Born in 1948, James Russell has spent all of his professional life as an academic psychologist. He retired from Cambridge as Professor of Cognitive Development in 2015. Apart from a novella, Craigie’s Clevedon Poems (Knives, Forks, & Spoons, 2013), all his previous nonacademic publishing has been of poetry. Greater London is his debut novel.
This tells the life-story (in flashback after his death) of Leo Barber, a celebrity across several domains. He first finds fame during the 1975 referendum on the UK’s membership of the Common Market (as it was then), by inventing a character called Jimmy Paxton, a faux-innocent, rabble-rousing xenophobe. Later in life he passes himself off as a poet, whose poems were in fact generated by computer in his brother’s laboratory. Later still he “authors” a book on the neuroscience of the creative mind, about which he knows nothing (though luckily his clever, put-upon brother does). But, despicable though he is, who would have thought he’d stoop to murder? We hear about all this in Leo’s own voice – discursive, opinionated, vulnerable, comic, often sympathetic. Not the voice or mind of a natural villain.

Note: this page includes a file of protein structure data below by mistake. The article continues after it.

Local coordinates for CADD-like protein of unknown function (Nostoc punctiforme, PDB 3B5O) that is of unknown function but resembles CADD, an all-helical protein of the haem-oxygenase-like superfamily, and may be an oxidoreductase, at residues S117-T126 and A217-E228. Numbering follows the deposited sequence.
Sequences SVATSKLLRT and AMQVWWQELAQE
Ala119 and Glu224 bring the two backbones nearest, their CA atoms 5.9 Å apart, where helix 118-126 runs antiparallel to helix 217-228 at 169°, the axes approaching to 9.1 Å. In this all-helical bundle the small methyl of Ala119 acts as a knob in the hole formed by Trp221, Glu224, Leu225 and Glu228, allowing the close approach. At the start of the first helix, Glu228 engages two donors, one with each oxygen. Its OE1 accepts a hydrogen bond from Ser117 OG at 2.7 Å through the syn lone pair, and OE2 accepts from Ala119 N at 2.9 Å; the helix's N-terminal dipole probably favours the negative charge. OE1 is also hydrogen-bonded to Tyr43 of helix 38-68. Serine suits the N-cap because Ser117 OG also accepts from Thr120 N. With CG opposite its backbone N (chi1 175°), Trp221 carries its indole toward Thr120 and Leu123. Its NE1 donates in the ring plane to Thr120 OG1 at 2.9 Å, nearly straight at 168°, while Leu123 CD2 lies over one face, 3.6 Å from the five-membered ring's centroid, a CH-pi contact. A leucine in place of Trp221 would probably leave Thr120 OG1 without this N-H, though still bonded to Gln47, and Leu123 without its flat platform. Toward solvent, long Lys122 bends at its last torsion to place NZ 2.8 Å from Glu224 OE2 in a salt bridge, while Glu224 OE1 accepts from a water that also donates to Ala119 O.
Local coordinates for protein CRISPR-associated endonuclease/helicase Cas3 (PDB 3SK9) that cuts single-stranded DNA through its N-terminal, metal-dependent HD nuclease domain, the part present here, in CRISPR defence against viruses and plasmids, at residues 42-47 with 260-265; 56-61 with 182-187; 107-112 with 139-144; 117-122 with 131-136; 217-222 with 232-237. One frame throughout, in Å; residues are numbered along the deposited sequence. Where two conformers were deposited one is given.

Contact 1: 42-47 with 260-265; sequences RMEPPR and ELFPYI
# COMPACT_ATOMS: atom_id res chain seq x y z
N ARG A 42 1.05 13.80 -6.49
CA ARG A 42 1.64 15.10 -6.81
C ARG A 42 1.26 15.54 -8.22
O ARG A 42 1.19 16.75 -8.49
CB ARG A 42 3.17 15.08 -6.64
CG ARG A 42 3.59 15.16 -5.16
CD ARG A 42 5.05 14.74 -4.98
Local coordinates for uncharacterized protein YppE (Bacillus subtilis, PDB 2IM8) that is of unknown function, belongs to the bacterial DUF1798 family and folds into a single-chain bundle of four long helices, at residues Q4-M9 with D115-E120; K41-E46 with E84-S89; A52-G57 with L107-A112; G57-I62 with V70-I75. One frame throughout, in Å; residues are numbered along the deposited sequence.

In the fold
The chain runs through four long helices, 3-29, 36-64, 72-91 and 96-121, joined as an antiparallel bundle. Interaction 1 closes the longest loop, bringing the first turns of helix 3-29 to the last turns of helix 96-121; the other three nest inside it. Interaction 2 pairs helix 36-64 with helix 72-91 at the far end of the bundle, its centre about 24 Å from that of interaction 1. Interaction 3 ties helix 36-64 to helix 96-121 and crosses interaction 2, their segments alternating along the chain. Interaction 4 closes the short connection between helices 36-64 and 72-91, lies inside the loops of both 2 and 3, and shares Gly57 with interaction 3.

978-1-874400-82-0 276pp 2021